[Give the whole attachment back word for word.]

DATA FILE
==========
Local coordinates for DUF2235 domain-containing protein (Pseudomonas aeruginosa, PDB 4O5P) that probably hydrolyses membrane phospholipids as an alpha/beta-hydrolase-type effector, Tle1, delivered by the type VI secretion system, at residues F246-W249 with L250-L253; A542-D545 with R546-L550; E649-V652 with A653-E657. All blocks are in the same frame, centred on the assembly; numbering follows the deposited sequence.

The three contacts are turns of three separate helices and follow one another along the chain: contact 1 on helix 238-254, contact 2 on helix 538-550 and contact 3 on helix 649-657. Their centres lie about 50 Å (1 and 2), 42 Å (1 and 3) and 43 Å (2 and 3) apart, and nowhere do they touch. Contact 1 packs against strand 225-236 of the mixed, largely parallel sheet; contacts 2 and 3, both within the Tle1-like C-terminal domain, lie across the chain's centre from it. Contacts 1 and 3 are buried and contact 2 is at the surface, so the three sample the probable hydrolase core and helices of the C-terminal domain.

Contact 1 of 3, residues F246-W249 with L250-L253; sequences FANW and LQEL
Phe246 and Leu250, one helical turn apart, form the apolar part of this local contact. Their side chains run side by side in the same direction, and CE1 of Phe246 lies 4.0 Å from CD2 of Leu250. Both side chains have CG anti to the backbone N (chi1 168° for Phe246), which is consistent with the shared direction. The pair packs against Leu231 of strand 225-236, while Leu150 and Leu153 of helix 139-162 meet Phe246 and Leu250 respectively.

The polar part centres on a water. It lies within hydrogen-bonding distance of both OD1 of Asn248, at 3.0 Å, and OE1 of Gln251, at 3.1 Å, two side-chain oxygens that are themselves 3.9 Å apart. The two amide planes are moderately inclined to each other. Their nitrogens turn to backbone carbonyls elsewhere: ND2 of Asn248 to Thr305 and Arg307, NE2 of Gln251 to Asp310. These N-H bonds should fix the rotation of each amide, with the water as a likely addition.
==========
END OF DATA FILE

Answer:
Local coordinates for DUF2235 domain-containing protein (Pseudomonas aeruginosa, PDB 4O5P) that probably hydrolyses membrane phospholipids as an alpha/beta-hydrolase-type effector, Tle1, delivered by the type VI secretion system, at residues F246-W249 with L250-L253; A542-D545 with R546-L550; E649-V652 with A653-E657. All blocks are in the same frame, centred on the assembly; numbering follows the deposited sequence.

The three contacts are turns of three separate helices and follow one another along the chain: contact 1 on helix 238-254, contact 2 on helix 538-550 and contact 3 on helix 649-657. Their centres lie about 50 Å (1 and 2), 42 Å (1 and 3) and 43 Å (2 and 3) apart, and nowhere do they touch. Contact 1 packs against strand 225-236 of the mixed, largely parallel sheet; contacts 2 and 3, both within the Tle1-like C-terminal domain, lie across the chain's centre from it. Contacts 1 and 3 are buried and contact 2 is at the surface, so the three sample the probable hydrolase core and helices of the C-terminal domain.

Contact 1 of 3, residues F246-W249 with L250-L253; sequences FANW and LQEL
Phe246 and Leu250, one helical turn apart, form the apolar part of this local contact. Their side chains run side by side in the same direction, and CE1 of Phe246 lies 4.0 Å from CD2 of Leu250. Both side chains have CG anti to the backbone N (chi1 168° for Phe246), which is consistent with the shared direction. The pair packs against Leu231 of strand 225-236, while Leu150 and Leu153 of helix 139-162 meet Phe246 and Leu250 respectively.

The polar part centres on a water. It lies within hydrogen-bonding distance of both OD1 of Asn248, at 3.0 Å, and OE1 of Gln251, at 3.1 Å, two side-chain oxygens that are themselves 3.9 Å apart. The two amide planes are moderately inclined to each other. Their nitrogens turn to backbone carbonyls elsewhere: ND2 of Asn248 to Thr305 and Arg307, NE2 of Gln251 to Asp310. These N-H bonds should fix the rotation of each amide, with the water as a likely addition.